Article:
It seems like everyone and their grandma is setting up shop in the marketing utopia that is Second Life with uncharted success, but it just can't be that easy.
According to Forbes magazine, it's not. And not just for the reasons you think. Although many marketers did find that there weren't as many people hanging out in Second Life as maybe mainstream media would have them believe, there were a whole can of virtual worms they could have never predicted. Apparently, many residents of Second Life don't seem to like corporations coming into their virtual territory and companies have been subject to pranks and protests that were somewhat unconventional in nature:
American Apparel, the first retailer to set up a virtual store on the site, in June 2006, is all but shuttering its Second Life shop, which attracted more critics than shoppers. Not long after it opened, a group called the Second Life Liberation Army--its members are grumpy about commercialization on Second Life, among other things--shot American Apparel customers with virtual guns. Rasmus Schiƶnning, Web director for the company, says the retailer is disappointed by "insignificant" sales from the site...Wells Fargo (nyse: WFC) stopped using Linden Lab's clunky technology to run the financial company's virtual Stagecoach Island (from its own Web site) four months after setting it up in September 2005. It no longer has any connection with Second Life. Laughs Erik Hauser, creative director of Swivel Media, Wells Fargo's digital agency: "Going into Second Life now is the equivalent of running a field marketing program in Iraq."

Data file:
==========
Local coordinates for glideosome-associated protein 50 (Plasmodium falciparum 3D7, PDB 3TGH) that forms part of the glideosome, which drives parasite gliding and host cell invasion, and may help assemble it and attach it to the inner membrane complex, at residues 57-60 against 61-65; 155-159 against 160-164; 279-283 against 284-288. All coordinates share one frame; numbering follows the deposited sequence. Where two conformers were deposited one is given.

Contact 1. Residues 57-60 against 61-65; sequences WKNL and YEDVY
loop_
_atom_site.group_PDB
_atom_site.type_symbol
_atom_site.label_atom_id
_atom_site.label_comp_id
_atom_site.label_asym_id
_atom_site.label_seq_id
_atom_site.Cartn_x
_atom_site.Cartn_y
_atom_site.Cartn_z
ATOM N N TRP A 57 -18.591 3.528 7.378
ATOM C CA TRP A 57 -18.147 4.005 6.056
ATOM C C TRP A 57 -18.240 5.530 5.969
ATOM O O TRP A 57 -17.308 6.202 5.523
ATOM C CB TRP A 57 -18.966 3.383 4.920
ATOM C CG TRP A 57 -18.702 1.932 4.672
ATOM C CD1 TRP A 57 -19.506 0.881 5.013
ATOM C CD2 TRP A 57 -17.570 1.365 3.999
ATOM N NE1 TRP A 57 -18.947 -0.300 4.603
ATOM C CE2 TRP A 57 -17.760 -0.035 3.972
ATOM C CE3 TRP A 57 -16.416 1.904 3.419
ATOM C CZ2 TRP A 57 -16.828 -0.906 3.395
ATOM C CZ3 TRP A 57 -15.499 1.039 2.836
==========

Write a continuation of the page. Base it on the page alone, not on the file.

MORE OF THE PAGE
All in all, it's not Second Life's fault that it didn't work out as a marketing medium for the companies. These marketers should have known that at the end of the day this kind of the PR would have only benefitted one company - Linden Labs. Kim Phu
Sex, Pranks and Reality [Forbes via NWN]